Viewpoint: After COVID-19, Europe needs a fresh approach for vocational education and training

06 Nov 2020 | Viewpoint

Faced with the pandemic and an urgent need to re-skill, vocational learning needs to become more attractive, flexible and fit for the digital age and green transition, says the European Commissioner for jobs and social rights

Nicolas Schmit

Nicolas Schmit, European Commissioner for jobs and social rights. Photo: European Parliament.

Today, green and digital transitions are reshaping our way of life, work and interactions, and the COVID-19 outbreak is dramatically accelerating most of these changes.

The impact of the pandemic on the job prospects of millions of people in Europe highlights the need to turn the green and digital transitions into opportunities for everyone, to ensure recovery from the crisis.

This can only be done if people in Europe have the skills to ride the wave of these transitions, which means unprecedented efforts to upskill and reskill the workforce. The right to lifelong learning is enshrined in the European Pillar of Social Rights. It allows adults to learn new skills and develop their careers throughout their lives, and it is at the core of Europe’s recovery efforts.

The COVID-19 pandemic has accentuated the existing digital skills gap, and new inequalities are emerging. Vocational education and training can play a decisive role in the recovery. It has helped millions of people around the world earn as they learn. But it is so much more than that. It gives young learners the initial skills they need for a fulfilling career and provides adults with the means to continue learning and training throughout their working lives.

Vocational education and training will be an essential tool to help young people and adults find quality jobs especially after the coronavirus crisis. The employment rate of recent vocational graduates in Europe is almost 80 per cent. Some 60 per cent of vocational education graduates find their first long-term job within a month of finishing their studies; 80 per cent after six months.

The best response to the pandemic involves a fresh impetus behind vocational learning, making it more modern, attractive, flexible and fit for the digital age and green transition.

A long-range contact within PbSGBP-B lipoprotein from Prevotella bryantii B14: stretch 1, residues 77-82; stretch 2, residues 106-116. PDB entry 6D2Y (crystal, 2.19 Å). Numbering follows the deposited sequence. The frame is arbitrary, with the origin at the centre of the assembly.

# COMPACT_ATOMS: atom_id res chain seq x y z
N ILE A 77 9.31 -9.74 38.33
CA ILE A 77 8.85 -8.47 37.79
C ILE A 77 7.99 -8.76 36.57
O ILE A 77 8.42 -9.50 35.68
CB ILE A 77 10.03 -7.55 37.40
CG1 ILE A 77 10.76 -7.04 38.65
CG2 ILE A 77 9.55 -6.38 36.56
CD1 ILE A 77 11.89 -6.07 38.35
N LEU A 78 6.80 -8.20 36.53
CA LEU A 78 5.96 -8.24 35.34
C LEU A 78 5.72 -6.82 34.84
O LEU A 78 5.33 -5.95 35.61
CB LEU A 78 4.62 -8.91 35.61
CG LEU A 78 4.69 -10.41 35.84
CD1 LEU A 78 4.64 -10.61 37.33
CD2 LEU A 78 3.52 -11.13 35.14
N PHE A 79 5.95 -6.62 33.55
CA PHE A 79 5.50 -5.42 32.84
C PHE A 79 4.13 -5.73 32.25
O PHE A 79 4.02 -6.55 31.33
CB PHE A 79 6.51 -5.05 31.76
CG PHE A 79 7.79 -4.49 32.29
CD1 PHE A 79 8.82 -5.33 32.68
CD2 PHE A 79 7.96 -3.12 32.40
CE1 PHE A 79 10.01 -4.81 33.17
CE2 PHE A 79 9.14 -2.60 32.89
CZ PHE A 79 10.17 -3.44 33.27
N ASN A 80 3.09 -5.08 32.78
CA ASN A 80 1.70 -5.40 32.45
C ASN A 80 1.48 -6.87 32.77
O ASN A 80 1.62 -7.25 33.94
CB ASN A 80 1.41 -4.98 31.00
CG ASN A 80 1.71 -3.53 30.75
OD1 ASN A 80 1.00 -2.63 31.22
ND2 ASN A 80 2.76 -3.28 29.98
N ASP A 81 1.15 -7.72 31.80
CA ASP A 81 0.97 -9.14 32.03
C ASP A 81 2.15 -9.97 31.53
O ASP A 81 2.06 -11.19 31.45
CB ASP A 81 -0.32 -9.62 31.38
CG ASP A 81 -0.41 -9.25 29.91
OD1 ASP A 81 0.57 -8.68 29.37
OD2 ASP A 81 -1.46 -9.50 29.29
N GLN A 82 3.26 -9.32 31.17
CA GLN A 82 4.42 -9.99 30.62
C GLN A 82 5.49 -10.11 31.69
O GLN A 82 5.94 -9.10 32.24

The European Skills Agenda from July 2020 proposes key actions to support upskilling – the improvement of existing skills – and reskilling, or training in new skills, thus empowering lifelong learning.

The ambitious agenda includes a first-ever comprehensive policy framework for vocational education and training at EU level. Whilst vocational education and training systems are diverse across member states, our principles and objectives are aligned. This form of education should:

  • cater for the skills needs of both young and adults,
  • be reactive to the needs of the labour market  and ensure active participation in society, 
  • be integrated into economic, industrial and innovation strategies,
  • and at the same time vocational programmes should embed social and environmental sustainability.

The time to act is now. The move towards digitalisation, sustainability and a greener future will impact all of our jobs.

The European Vocational Skills Week 2020, from 9-13 November is all about these challenges and how we can turn them into opportunities. This year’s theme is vocational education and training for green and digital transitions. Organised in close cooperation with the German Presidency of the Council of the European Union, it will be fully digital and therefore widely accessible.

I very much invite everyone to join in.

Luxembourg’s Nicolas Schmit is the European Commissioner for jobs and social rights since 2019. He was previously a member of the government of Luxembourg from 2004 to 2019 and a member of the European Parliament in 2019.

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